Women of West Cornwall, the new publications from the PLHG, is now back from the printers and available for purchase. The book will be formally launched on 17 September 2016 at Morrab Library. For more information click here ........
Among the numerous Somme Commemorations to take place on 1 July was a unique piece of interactive theatre staged by Collective Arts at Levant Mine in St Just and based around research into the men of St Just who served in WW1. The research effort was led by PLHG member Ted Mole and identified 560 soldiers from St Just and Pendeen..... Video of the performances can be seen at:
New Research by Dawn Walker of the PLHG into the fall of St Michael's Mount to the parliamentary army during the English Civil War has raised interesting questions as why it succumbed precisely when it did after such a brief, not to say non-existent, defence. Guides on the Mount tell stories of a seaborne parliamentary attack but Dawn's research suggests that this may well be a myth. Watch this space for more on this story...............
During the Penzance Literary Festival PLHG members presented Under Sea, Under Stone, four papers on the Festival theme of "Going Underground". Switched at the last minute to the Acorn Theatre bar, the event played to a full house and covered 16th century copper mining at Botallack, a mysterious underground 'gravel' mine in the Cober valley, impressions of mining by literary figures from the 19th century and the St Michaels Mount tramway - the partly underground Dreckly Express.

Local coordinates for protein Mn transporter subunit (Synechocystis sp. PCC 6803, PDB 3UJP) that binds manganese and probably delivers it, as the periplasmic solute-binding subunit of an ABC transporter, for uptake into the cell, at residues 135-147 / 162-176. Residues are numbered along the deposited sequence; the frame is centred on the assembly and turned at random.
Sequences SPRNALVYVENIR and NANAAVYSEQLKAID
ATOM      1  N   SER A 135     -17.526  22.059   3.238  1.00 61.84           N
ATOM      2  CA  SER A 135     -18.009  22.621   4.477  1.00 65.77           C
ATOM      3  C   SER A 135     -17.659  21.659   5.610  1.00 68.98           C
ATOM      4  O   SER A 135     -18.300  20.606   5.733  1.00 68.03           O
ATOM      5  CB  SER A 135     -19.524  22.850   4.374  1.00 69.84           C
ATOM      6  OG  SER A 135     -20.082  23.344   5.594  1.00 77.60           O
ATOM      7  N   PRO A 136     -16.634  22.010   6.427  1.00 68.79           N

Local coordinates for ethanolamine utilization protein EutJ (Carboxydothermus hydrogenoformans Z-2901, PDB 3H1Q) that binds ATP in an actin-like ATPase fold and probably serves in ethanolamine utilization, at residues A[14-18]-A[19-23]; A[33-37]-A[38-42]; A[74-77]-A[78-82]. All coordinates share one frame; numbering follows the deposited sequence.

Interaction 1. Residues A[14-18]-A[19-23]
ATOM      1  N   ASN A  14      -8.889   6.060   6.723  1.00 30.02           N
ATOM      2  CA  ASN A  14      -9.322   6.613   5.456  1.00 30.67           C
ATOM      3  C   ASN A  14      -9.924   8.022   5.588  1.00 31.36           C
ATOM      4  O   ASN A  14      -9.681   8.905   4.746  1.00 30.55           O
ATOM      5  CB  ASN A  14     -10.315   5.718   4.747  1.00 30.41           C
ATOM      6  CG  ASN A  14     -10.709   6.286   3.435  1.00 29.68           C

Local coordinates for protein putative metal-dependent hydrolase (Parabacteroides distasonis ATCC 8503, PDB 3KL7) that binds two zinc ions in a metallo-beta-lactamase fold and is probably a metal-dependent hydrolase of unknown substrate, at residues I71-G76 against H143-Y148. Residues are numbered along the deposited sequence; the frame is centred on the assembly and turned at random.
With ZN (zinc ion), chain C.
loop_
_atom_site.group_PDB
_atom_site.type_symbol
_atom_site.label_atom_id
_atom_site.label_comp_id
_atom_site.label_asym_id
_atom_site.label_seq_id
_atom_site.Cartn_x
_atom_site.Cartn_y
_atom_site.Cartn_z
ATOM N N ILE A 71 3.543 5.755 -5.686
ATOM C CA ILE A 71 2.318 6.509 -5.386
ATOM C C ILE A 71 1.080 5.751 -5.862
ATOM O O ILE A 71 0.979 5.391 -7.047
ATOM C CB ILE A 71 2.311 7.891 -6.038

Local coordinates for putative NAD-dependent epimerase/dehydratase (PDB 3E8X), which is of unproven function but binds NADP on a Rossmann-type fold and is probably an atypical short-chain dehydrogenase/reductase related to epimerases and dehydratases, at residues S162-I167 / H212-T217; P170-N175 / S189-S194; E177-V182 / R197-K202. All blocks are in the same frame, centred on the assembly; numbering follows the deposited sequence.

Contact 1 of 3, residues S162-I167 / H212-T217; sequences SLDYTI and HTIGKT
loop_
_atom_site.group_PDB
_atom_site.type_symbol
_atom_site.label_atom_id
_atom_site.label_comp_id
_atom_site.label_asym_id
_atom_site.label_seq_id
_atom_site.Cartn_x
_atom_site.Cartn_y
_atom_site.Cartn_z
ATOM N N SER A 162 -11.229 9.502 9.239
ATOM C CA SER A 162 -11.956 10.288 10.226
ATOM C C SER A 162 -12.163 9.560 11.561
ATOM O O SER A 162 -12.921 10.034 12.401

Newlyn Archive held its third open day of 2016 on July 16th. The theme was "To-ing and Fro-ing" and despite hot summer beach weather over 140 people turned up to enjoy the exhibits and discuss 'matters Newlyn'. As an example of speedy to-ing, "Newlyn luggers could not be excelled. In 1885 a Newlyn lugger sailed from Scarborough in less than 72 hours. In 1890 three luggers sailed the 600 miles to Scarborough in 70 hours." (newlynarchive.org.uk)
Take a walk down Chapel Street in Penzance and you'll find a building site at number 14, a handsome red brick building which has seen better days. The building is being converted back into a family home modelled upon its original layout when it was built in the 1770s. The local significance of 14 Chapel Street is that it was the home of the first bank in Penzance, opened by a partnership of Batten, Carne and Oxnam in 1797 and run by the Batten family until their bankruptcy in 1849. An article on the building and the bank, written by Dawn Walker of PLHG, will shortly be published in the Journal of the Cornwall Association of Local Historians.
PLHG publications can be purchased online here or perused in the Morrab Library.